The Canadians Against Proroguing Parliament (CAPP) Facebook group may have been the long-short colt when it was launched by Christopher White a few weeks ago. Today it’s the sleek stallion which Michael Ignatieff officially mounted with an open letter to the group and an invitation for all to participate in an online town hall meeting on his Facebook page, Jan. 21 from 3 p.m. to 4 p.m. EST.

For Canadian politics, this is an exciting time. This is the first real public issue to create a digital space actively occcupied by both the public and politicians. And, Mr. Ignatieff is getting in the game at the right time. You see, the story about the Facebook group and its 206,967 members(at the time of this post) has become just as significant as the issue that brought the group together.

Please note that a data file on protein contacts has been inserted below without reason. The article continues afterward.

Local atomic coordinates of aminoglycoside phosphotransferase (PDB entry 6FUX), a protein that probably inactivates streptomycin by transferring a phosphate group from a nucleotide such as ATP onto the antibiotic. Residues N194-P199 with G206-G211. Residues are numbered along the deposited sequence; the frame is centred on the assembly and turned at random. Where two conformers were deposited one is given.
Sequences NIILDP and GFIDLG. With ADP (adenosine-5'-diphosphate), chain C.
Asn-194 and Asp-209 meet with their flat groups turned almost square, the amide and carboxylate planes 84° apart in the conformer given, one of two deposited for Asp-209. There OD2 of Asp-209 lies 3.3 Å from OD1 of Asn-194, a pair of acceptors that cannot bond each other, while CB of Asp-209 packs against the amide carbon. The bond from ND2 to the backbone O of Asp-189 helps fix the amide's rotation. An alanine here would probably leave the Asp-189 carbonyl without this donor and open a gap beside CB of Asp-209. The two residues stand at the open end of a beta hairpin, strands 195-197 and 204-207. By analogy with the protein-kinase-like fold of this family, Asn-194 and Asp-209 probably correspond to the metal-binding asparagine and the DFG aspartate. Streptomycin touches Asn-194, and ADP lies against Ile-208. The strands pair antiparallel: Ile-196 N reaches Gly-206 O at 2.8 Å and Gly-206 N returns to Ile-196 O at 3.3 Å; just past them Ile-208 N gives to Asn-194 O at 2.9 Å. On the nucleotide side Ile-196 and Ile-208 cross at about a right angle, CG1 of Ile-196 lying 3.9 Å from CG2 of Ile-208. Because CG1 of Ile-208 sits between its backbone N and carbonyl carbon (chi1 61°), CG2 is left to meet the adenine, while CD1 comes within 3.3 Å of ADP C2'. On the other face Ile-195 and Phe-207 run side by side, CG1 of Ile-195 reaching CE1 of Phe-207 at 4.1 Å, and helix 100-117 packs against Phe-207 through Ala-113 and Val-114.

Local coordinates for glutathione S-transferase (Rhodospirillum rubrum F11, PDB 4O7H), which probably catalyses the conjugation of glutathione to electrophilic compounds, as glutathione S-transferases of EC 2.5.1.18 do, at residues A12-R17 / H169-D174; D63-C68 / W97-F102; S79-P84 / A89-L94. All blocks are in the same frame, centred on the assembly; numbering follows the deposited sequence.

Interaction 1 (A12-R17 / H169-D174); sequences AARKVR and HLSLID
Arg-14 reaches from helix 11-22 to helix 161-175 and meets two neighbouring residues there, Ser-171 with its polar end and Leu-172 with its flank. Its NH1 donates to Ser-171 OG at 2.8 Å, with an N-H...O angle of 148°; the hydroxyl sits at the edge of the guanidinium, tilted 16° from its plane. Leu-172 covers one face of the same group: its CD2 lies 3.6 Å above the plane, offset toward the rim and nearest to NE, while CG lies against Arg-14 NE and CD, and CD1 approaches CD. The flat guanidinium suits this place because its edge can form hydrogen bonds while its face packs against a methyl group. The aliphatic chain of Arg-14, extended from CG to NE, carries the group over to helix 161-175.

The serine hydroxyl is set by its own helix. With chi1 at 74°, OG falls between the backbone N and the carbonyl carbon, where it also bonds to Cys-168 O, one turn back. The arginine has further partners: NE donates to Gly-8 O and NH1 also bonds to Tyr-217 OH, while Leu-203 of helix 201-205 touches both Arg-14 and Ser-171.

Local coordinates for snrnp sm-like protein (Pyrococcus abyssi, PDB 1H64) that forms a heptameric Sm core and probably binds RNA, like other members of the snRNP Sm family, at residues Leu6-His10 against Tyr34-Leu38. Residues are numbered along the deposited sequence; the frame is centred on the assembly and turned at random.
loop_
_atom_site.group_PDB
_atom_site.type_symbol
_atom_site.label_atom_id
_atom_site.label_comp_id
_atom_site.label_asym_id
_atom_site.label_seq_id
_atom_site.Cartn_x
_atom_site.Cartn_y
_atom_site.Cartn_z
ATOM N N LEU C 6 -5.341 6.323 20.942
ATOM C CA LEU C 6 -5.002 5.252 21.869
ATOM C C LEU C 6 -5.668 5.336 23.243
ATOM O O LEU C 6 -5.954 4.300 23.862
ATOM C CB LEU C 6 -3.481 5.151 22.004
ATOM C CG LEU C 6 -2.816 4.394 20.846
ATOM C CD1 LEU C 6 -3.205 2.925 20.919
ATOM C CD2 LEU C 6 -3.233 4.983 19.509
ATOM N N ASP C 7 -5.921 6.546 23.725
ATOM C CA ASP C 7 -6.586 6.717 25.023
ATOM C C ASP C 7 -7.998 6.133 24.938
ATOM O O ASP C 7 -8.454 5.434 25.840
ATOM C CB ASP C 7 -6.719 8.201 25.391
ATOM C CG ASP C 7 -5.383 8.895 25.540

Ignatieff’s online town hall may not be the most sexy use of digital tools, but it’s a start. And it shows he’s making an effort to connect.

CAPP is blazing new trails for digital government in Canada. I expect we’ll hear a growing number of politicians graduate from talking about the email messages they receive to talking about and participating in social networks, blogs, microblogging and online media including podcasts after the coming throne speech. Which means we can expect a greater focus on digital campaigning in the next election.

The question becomes, will digital engagement translate increased awareness into increased voter turnout (particularly among young voters) in the next election?